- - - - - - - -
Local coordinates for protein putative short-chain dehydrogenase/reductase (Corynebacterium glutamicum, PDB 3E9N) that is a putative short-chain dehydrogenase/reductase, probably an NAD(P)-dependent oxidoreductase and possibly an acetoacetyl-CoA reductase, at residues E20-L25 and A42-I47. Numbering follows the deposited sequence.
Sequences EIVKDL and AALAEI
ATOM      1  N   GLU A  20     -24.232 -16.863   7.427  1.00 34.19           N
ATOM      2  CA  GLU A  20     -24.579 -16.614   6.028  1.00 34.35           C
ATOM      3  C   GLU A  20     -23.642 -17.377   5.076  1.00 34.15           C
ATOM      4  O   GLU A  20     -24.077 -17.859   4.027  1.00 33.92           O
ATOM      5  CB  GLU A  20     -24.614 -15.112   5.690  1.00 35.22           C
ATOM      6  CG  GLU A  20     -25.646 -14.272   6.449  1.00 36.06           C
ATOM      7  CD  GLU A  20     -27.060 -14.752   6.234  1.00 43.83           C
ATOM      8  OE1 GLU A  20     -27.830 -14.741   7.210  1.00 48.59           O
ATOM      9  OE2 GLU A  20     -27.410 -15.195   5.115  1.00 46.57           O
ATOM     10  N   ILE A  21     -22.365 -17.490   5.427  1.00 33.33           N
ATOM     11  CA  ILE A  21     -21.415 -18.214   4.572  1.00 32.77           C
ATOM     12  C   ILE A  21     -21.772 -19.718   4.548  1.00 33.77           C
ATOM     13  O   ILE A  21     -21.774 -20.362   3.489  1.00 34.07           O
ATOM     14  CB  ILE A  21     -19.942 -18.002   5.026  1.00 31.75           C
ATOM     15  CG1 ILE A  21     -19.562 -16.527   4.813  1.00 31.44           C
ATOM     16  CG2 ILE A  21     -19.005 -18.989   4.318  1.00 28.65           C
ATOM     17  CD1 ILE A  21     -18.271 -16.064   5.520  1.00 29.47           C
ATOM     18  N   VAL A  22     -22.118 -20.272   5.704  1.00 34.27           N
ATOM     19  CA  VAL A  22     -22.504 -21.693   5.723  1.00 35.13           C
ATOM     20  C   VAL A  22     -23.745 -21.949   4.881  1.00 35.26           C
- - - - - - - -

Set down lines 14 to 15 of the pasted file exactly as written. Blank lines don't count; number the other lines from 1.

ATOM     12  C   ILE A  21     -21.772 -19.718   4.548  1.00 33.77           C
ATOM     13  O   ILE A  21     -21.774 -20.362   3.489  1.00 34.07           O